Monday, July 13, 2009

June, a busy month for Data Direct Networks.

Last month Data Direct Networks (DDN) made two major announcements, one on June 22nd and the second on June 23rd. The strategy of two major announcements on consecutive days is a bit questionable, not to mention the joint BlueArc/DDN announcement also on the 23rd. I think DDN did themselves a great disservice by making these two announcements on consecutive days. But no one asked for my opinion.

However before talking about the announcements how about some interesting factoids DDN offered at the pre-announcement briefings.

  • Over 300% CAGR over the past five years.
  • Seven straight profitable years with current annual revenues exceeding $130M.
  • Over 90PB Shipped in 2008.
  • They are installed on eight of the world’s top ten high performance computing systems.
  • Claim over 450 post production and broadcast customers.
  • Their customer Microsoft, Xbox Live Community supports 10,000,000 online users and Shutterfly manages 3Billion individual photographs with 15PBs of DDN storage.

Ok, back to the announcements. The first was on 6/22 and established their presence in the Cloud with their WOS (Web Object Server). I covered this announcement in an earlier post. The second announcement on 6/23 presented their next generation platform architecture called the Storage Fusion Architecture (SFA) with the incumbent architecture the S2A is still available on the 9900 and 9700 product lines. The SFA announcement did not appear to enjoy as much fanfare so for those who missed it let me share some detail.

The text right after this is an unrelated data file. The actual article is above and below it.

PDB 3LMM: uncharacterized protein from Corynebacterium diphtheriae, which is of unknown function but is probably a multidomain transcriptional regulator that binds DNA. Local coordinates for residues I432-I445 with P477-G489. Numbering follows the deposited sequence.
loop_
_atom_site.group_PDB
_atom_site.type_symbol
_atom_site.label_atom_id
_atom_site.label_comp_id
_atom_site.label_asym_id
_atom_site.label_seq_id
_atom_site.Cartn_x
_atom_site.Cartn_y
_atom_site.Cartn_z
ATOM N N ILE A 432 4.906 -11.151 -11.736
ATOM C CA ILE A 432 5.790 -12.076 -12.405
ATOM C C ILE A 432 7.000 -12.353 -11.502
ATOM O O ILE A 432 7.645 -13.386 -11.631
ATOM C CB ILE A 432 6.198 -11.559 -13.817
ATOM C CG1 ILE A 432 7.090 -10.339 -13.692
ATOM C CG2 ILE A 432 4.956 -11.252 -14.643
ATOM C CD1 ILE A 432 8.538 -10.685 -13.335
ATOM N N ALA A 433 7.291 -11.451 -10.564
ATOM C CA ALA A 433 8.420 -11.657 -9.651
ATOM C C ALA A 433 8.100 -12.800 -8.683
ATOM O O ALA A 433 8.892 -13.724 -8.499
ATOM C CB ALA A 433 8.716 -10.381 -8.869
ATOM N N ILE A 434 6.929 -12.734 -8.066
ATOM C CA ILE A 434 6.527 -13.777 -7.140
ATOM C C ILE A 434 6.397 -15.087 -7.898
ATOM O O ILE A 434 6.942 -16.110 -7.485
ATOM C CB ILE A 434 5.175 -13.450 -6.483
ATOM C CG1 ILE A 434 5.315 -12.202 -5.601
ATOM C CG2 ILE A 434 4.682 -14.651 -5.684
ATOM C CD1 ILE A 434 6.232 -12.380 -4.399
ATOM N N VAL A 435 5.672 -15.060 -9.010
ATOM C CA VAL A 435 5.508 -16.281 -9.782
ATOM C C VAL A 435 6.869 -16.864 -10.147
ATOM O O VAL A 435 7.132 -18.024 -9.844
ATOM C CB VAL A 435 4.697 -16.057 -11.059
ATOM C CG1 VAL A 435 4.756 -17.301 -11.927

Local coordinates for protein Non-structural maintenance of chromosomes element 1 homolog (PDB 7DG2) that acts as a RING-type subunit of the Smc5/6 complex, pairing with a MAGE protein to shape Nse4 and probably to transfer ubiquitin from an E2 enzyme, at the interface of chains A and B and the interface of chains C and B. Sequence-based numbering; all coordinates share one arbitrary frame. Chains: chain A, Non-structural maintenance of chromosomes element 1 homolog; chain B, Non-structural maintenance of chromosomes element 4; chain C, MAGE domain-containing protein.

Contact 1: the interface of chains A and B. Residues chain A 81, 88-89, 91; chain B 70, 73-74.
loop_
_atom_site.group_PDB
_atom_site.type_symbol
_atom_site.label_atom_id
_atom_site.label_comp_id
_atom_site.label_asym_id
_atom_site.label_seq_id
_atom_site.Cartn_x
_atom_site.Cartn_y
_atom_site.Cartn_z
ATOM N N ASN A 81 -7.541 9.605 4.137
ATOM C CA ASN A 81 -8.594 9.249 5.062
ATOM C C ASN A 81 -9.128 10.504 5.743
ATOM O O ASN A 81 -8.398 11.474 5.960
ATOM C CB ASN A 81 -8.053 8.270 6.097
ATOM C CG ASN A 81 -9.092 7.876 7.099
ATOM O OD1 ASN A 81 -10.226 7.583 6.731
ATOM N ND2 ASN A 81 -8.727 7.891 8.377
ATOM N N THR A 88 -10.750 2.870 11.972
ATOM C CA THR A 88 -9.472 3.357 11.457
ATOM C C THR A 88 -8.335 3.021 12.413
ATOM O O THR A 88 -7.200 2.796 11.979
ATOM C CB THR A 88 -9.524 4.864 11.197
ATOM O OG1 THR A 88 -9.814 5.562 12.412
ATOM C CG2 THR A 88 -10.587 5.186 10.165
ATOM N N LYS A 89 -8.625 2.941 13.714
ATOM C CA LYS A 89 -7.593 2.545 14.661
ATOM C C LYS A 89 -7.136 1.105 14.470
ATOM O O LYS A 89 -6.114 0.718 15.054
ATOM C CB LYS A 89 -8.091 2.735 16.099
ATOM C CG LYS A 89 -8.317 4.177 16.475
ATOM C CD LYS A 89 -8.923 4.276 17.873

The SFA is a highly dense, high performance scale-up storage architecture. It targets the evolving storage requirements for large scale, multi-thread simultaneous file access that is characteristic of today’s WEB 2.0 and Internet workloads. These workloads are unpredictable, with queries of variable complexity, have access patterns that are increasingly random, have a high data access requirement, which means a high IOPS, and with a need to deliver large as well as small files, high bandwidth is a requisite.

The active /active architecture can sustain 300k of random disk IOPS and can achieve a burst (cache) performance number of 1M IOPS. Bandwidth is quoted at 10GB/s, read and write. Each system supports a maximum of 1200 drives in two standard racks and assuming 2TB drives, that is a system capacity of 2.4PB or 146.88GB/sq ft, the highest density configuration for online storage in the market. Even when using 1TB drives DDN beats out most other online mass storage options with their unique, dense packaging.

Connectivity options are either 16x8Gb/s Fibre Channel ports or 8x40Gb/s Infiniband ports. Internally, a 480Gb/s SAS data network has been implemented to supply sufficient headroom to meet all the array housekeeping requirements without impacting the performance of an application.

Unique to SFA is its support SAS and SATA hard drives (2TB now supported, SFA only) and SSD all within a single system. Again SSD is supported on SFA only. Obviously the intent is to provide the physical storage tiering hierarchy but what I find surprising is the lack of any integrated tools to enable users to employ tiering; a bit like a cell phone without the SIM card. There are many storage companies who have the physical storage tiers available in their solutions but very few who have a meaningful automation of the feature. Simple to use, meaningful automation is what delivers the benefit of tiering to the user. This shortcoming is probably the biggest weakness I perceive in this otherwise impressive announcement.

No comments: